Coffey, Cooper-Ryan, Houston, Thompson, and Cook point out the stark facts:
- Direct and second-hand smoking tobacco is estimated to kill more than 8 million per year
- 78,000 people died from smoking in England, during 2016
- 15.1% of people aged over 18 years smoke cigarettes
- Around 7.4 million people in the UK population still smoke
The carnage tobacco inflicts on smokers is well known to tobacco controllers, but so many still steadfastly refuse to accept that vaping can offer smokers a route out of cigarette addiction, leading them to promote “a cautionary approach” to vaping.
Those worried tobacco controllers speak of fears of unknown dangers, yet “the most recent Public Health England (PHE) evidence review reports that using e-cigarettes, or ‘vaping’, pose only a small fraction of the risk of smoking, and the comparative risks of cardiovascular and lung disease, although not quantified, are substantially below the risks of smoking, with evidence from one source suggesting that the cancer potencies of e-cigarettes were largely under 0.5% of the risk of smoking.”
Salford’s quintet sought to build on PHE’s declaration of vaping’s relative safety by seeing if it demonstrably worked as a smoking quit tool, and so they embarked on a study involving 1022 subjects.
The work entailed setting up a pilot scheme to support smokers to quit smoking by substituting tobacco for electronic cigarettes over a three-month period in a socially deprived region. Participants were offered a free e-cigarette, charger, nicotine liquid, and support – then a further three bottles of juice.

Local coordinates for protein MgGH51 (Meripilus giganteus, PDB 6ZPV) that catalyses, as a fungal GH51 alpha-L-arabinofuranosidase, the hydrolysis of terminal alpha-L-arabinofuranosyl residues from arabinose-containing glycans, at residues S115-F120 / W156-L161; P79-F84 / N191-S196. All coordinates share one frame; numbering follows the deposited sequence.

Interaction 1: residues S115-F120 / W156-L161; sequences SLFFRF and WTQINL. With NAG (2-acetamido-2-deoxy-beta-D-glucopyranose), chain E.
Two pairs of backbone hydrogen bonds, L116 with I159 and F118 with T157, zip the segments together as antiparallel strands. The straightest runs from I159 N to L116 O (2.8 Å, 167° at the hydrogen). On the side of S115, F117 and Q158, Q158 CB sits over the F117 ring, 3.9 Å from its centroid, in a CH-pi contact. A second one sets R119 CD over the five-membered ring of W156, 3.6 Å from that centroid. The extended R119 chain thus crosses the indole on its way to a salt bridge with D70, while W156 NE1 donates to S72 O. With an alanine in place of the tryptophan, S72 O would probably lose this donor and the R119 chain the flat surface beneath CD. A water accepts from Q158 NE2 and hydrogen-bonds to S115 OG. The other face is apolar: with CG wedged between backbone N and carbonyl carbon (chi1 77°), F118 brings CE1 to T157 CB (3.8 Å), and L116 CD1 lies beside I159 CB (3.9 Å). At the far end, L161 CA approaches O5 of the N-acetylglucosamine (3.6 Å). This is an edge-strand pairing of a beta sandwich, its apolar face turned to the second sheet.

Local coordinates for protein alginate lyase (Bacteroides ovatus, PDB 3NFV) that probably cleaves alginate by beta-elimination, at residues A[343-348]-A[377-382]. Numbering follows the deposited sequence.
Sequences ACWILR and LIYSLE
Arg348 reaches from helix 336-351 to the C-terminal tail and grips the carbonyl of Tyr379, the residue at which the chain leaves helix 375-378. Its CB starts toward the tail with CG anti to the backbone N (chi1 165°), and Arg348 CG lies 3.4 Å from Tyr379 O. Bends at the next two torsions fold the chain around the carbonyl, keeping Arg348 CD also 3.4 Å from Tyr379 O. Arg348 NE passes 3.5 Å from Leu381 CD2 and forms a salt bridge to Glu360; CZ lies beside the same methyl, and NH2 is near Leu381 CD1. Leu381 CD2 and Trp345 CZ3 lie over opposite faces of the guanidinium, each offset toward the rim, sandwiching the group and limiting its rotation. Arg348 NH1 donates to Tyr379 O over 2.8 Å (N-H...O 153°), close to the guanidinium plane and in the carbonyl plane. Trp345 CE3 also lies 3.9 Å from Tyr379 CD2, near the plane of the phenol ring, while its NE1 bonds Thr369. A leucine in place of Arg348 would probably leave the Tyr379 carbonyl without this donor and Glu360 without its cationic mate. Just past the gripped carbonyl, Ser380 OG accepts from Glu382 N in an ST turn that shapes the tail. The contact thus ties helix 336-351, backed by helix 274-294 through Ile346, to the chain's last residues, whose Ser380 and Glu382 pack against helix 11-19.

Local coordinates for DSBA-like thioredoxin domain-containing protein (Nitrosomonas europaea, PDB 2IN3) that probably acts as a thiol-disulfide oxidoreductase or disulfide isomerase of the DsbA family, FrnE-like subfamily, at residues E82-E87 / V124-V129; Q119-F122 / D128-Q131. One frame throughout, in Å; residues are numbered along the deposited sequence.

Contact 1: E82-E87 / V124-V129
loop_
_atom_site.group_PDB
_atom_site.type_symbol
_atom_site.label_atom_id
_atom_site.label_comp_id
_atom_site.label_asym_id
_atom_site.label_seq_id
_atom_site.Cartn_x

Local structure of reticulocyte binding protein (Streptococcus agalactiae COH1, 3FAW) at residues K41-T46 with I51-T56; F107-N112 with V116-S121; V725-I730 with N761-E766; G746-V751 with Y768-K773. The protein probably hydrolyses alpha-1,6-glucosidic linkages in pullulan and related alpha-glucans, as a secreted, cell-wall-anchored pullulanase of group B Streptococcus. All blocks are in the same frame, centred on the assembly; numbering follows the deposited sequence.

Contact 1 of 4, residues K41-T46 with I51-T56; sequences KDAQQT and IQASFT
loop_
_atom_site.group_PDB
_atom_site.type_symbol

This part of England has smoking rates almost three times higher among lower earners, compared to the highest earners. The team says smoking rates remain “stubbornly higher amongst those in our society who already suffer from poorer health and other disadvantages”.
They found that “for every five people entering the scheme, three stayed on the programme and reduced their cigarette smoking and one cut out cigarettes altogether” – a success rate of 60% for the scheme and a 20% successful quit rate.
But there was more. Some of those who dropped out of the study could all be assumed to still be smoking, but they say that there is anecdotal evidence that “some participants were known to be happy with their e-cigarettes and were continuing unsupported.”
They concluded: “The conservative estimate of smoking cessation demonstrated that community and pharmacy providers were able to at least match (if not slightly exceed) NICE smoking cessation targets. Moreover, this was achieved in an area of significant deprivation in the NW of England. E-cigarettes appear to be an effective nicotine replacement therapy.”
- “Using e-cigarettes for smoking cessation: evaluation of a pilot project in the North west of England”, Coffey et al. – [link]